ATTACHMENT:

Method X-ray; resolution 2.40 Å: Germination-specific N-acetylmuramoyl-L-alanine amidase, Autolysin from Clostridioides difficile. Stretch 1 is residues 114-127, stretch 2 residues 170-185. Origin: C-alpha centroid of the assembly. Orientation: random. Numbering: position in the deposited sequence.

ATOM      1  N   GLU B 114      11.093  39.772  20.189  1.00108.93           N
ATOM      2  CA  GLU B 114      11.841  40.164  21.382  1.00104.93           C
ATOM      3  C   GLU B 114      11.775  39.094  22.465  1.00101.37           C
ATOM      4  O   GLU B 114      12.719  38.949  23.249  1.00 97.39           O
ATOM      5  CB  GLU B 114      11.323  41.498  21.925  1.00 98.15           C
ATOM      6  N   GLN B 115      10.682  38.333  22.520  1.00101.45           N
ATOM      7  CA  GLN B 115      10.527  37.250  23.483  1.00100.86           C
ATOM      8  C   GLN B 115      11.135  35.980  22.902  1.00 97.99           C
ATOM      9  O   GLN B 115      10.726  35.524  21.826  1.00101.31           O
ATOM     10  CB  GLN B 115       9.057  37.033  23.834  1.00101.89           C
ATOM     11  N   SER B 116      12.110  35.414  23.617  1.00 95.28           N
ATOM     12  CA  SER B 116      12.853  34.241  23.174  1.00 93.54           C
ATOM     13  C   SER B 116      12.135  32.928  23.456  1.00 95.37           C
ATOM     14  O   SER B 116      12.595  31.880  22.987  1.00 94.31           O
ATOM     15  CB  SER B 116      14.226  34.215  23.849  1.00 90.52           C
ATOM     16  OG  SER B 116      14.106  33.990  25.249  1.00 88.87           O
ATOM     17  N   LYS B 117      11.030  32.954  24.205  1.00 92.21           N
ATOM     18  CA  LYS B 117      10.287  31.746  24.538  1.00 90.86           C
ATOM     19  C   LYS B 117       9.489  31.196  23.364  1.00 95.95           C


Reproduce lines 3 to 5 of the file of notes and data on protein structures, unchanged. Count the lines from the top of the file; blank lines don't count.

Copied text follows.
ATOM      2  CA  GLU B 114      11.841  40.164  21.382  1.00104.93           C
ATOM      3  C   GLU B 114      11.775  39.094  22.465  1.00101.37           C
ATOM      4  O   GLU B 114      12.719  38.949  23.249  1.00 97.39           O